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PDX garage rockers get their time in city scene's spotlight

by: COURTESY OF SUICIDE NOTES - Portland's Suicide Notes is one of the bands celebrating the garage-band scene Dec. 15 at Slabtown.It all started with a question.

Or, more accurately, a “?”

Five years ago, a fire destroyed the Michigan farmhouse belonging to Rudy Martinez, better known as Question Mark of the Mysterians. Before he could shed “96 Tears,” garage rock bands all over the country, including here in Portland, organized benefits for the beloved 1960s garage rock forefather.

Out of that Portland benefit, which took place at Slabtown, 1033 N.W. 16th Ave., was born “Nuggets Night,” an annual show that highlights the various “Nuggets” garage, psychedelic and punk music compilations issued over the years, first by Elektra, then Rhino.

Doug Rogers, Slabtown’s owner, notes this year’s 9 p.m. Saturday, Dec. 15, show will feature 13 bands performing three to four songs apiece. Admission is $8, and you can find out more at slabtownbar.net, or by calling 971-229-1455.

Luke Strahota from The Satin Chaps organizes the gig, and says in addition to his band, this year’s lineup consists of The Pynnacles, Suicide Notes, Queued Up, Beyond Veronica, The Ex-Girlfriends Club, The Cool Whips, Dirty Rubbers, Paradise, The Sellwoods, The Very Foundation, The Deep Joy, Cry of the Shadow Animal and disc jockeys HWY 7 and Web of Sound.

Strahota says his horn-oriented band plans to play such tunes as “Nobody But Me” by The Human Beinz, and “Ramblin’ Gamblin’ Man” by The Bob Seger System.

“They reflect the sound that we like to play, which is a bit more soul oriented than garage psyche,” he says.

Slithering jackhammer

On that note, despite its seemingly confining label, garage rock’s simple direct danceable sound has marked bands as diverse as The Yardbirds, the Electric Prunes, the Chesterfield Kings, the Fleshtones, Black Keys, White Stripes and The Hives.

Jessi Lixx, one of three female singers in The Suicide Notes (hovercraftpdx.com), says her own group combines the punk power of the Ramones with the come-hither-but-not-too-close-mister style of The Shangri-Las. Lixx says she loves to check out similar minded bands at Slabtown, which often hosts garage, psych and punk bands.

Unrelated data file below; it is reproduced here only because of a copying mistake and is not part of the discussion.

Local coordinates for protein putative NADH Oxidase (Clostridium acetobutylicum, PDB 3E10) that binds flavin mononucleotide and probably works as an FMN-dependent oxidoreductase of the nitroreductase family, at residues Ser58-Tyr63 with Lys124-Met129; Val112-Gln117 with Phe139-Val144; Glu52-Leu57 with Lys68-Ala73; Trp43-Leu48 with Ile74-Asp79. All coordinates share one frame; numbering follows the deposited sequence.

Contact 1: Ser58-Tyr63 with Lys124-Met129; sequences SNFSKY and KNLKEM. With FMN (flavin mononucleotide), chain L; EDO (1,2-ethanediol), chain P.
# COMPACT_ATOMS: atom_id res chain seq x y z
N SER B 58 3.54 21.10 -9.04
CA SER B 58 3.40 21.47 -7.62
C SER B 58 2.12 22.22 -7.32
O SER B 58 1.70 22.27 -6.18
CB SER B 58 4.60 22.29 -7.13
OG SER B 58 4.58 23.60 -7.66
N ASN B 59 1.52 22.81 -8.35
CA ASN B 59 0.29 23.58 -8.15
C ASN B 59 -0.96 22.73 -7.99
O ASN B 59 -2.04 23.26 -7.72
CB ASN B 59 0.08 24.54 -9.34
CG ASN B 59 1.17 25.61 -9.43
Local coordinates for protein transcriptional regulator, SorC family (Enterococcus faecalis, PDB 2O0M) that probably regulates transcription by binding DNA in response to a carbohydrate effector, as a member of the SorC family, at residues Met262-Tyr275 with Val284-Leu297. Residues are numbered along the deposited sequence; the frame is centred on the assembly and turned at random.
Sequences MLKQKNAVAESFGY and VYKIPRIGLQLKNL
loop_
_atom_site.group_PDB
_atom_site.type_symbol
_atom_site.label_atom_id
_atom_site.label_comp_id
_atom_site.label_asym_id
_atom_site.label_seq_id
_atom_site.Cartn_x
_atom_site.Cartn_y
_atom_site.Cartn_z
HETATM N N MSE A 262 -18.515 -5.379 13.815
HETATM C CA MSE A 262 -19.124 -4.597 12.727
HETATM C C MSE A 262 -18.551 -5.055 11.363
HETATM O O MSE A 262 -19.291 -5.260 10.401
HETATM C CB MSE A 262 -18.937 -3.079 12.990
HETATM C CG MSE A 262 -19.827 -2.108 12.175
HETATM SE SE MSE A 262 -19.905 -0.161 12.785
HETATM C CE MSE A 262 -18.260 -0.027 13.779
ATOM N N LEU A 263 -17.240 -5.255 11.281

“Anyone who says there aren’t any new good bands to check out in this town is silly,” she says, listing No Tomorrow Boys, Audios Amigos, Hey Lover and Boom! among her faves.

Tamar Berk sings and plays Farfisa organ with both Paradise (weareparadise.com) and The Pynnacles (This email address is being protected from spambots. You need JavaScript enabled to view it.). She says Paradise plays “uncompromising, raw, groovy, loud, brash, Farfisa driven garage rock ‘n’ roll,” adding she believes the garage psychedelic scene in Portland is “exploding!”

“It’s the instrumentation and raw aggressiveness that got me into the music,” she says.

Budding hipsters should realize garage rock has influenced such newer outfits as Black Keys, she says, a point seconded by her drummer in the “trippy” “fuzzy” Pynnacles, Thom Sullivan.

“I’ve seen this music come and go in waves since I first got hip in high school to the sounds of The Unclaimed, Tell Tale Hearts, Morlocks, Chesterfield Kings and Miracle Workers,” he says. “The waves are coming faster now because the information highway is thousands of times more efficient.

“There will always be an audience for great, raw, exciting rock that actually rolls,” he adds. “If musicians need to borrow from earlier eras to get ‘the sound,’ then that is what they will do, and the audience will always respond in kind.”

One of the first things you notice about the garage rock scene is the evocative nature of band names and members.

Take The Ex-Girlfriends Club (theexgirlfriendsclub.com), featuring Albatross on vocals, Action Lord and Orion on guitars, Karlito Franz on bass and Dr. “Scottie” Time on drums. You can debate whether these are the bandmates’ given names, but there’s no debating their music is “a slithering jackhammer held by dirty velvet gloves,” says Albatross who got into garage music for the best of reasons.

“It made me want to smash my body against the sun,” he says.

A kooky mix

The Baroness plays drums and sings for The Sellwoods, (facebook.com/TheSellwoods) and like other garage rockers in Portland she likes the fact there’s an audience here for it but wishes it was larger.

“The audiences seem to be a kooky mix of diehard ‘60s garage rock nut-nuts and curious young hipsters,” she says.

Eric Ramon, guitarist for The Cool Whips, has been playing in bands since the 1970s and says garage rock rises and falls all the time in popularity in Portland.

“Occasionally one of the local bands will do a crowded show but I don’t know if the audiences are there yet,” he says. “Or maybe this is some sort of labor of love by the musicians, and the audiences have moved on.”

He credits Nuggets Night for inspiring him. “I went to see some of the bands doing full sets, ran into a great bunch of people, kept going to shows and realized I still had the itch to show off on stage,” he says. “The fact that Nuggets Night will have 13 bands, all happy to be doing this sort of music, is a good indication that this particular scene, at least from the musicians’ perspective, is very much alive.”

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